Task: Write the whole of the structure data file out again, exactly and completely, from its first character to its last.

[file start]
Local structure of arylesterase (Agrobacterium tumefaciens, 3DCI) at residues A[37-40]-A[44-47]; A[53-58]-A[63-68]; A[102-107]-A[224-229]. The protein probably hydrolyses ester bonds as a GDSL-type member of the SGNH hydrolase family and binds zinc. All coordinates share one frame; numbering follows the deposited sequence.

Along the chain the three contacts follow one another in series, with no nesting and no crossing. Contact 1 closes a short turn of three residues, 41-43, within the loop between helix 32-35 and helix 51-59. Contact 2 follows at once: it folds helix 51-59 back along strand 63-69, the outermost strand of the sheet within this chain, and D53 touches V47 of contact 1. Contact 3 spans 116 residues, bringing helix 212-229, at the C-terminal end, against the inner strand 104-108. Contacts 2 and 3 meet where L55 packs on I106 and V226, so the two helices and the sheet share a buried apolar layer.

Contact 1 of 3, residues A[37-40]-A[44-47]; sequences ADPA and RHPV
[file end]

Local structure of arylesterase (Agrobacterium tumefaciens, 3DCI) at residues A[37-40]-A[44-47]; A[53-58]-A[63-68]; A[102-107]-A[224-229]. The protein probably hydrolyses ester bonds as a GDSL-type member of the SGNH hydrolase family and binds zinc. All coordinates share one frame; numbering follows the deposited sequence.

Along the chain the three contacts follow one another in series, with no nesting and no crossing. Contact 1 closes a short turn of three residues, 41-43, within the loop between helix 32-35 and helix 51-59. Contact 2 follows at once: it folds helix 51-59 back along strand 63-69, the outermost strand of the sheet within this chain, and D53 touches V47 of contact 1. Contact 3 spans 116 residues, bringing helix 212-229, at the C-terminal end, against the inner strand 104-108. Contacts 2 and 3 meet where L55 packs on I106 and V226, so the two helices and the sheet share a buried apolar layer.

Contact 1 of 3, residues A[37-40]-A[44-47]; sequences ADPA and RHPV